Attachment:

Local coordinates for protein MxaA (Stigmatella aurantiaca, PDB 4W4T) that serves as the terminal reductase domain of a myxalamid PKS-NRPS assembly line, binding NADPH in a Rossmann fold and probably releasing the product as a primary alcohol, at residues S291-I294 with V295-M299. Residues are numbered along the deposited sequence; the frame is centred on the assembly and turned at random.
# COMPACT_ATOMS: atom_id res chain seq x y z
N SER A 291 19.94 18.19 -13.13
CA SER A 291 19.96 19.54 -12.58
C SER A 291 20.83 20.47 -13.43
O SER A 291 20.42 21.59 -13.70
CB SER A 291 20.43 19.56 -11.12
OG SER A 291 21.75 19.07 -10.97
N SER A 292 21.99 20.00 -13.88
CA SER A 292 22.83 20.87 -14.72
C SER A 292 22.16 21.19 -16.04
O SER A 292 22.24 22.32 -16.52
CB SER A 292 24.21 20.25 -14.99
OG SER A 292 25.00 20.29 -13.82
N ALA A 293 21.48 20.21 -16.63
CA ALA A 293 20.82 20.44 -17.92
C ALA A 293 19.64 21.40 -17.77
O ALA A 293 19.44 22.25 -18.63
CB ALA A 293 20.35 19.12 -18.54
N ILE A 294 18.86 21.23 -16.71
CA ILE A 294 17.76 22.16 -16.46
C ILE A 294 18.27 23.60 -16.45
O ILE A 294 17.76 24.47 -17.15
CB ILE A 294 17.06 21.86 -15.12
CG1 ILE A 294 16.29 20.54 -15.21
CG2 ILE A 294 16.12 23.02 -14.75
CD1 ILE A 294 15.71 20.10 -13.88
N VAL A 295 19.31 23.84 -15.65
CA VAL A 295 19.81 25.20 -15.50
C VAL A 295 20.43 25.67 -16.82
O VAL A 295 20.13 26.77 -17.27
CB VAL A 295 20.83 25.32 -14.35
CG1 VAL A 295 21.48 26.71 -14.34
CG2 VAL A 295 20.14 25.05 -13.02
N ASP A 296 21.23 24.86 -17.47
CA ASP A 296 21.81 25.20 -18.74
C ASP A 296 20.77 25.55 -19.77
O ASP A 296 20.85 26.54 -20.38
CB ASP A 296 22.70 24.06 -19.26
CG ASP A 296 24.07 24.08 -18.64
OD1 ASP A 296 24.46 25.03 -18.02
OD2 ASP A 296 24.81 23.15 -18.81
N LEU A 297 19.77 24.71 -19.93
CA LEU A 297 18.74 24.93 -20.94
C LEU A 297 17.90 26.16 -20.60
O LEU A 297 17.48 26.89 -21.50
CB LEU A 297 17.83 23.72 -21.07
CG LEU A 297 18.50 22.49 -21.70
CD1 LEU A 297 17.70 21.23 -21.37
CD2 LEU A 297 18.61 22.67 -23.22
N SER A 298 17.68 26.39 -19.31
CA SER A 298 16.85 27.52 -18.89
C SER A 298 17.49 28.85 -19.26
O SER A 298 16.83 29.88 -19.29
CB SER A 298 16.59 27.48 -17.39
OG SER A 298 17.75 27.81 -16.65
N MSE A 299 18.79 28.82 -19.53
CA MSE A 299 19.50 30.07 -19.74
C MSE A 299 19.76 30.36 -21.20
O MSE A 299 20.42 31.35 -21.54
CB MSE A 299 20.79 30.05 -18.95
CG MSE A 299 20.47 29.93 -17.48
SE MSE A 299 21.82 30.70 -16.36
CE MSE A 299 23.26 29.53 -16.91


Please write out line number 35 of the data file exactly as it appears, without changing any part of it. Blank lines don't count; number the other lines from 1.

N ASP A 296 21.23 24.86 -17.47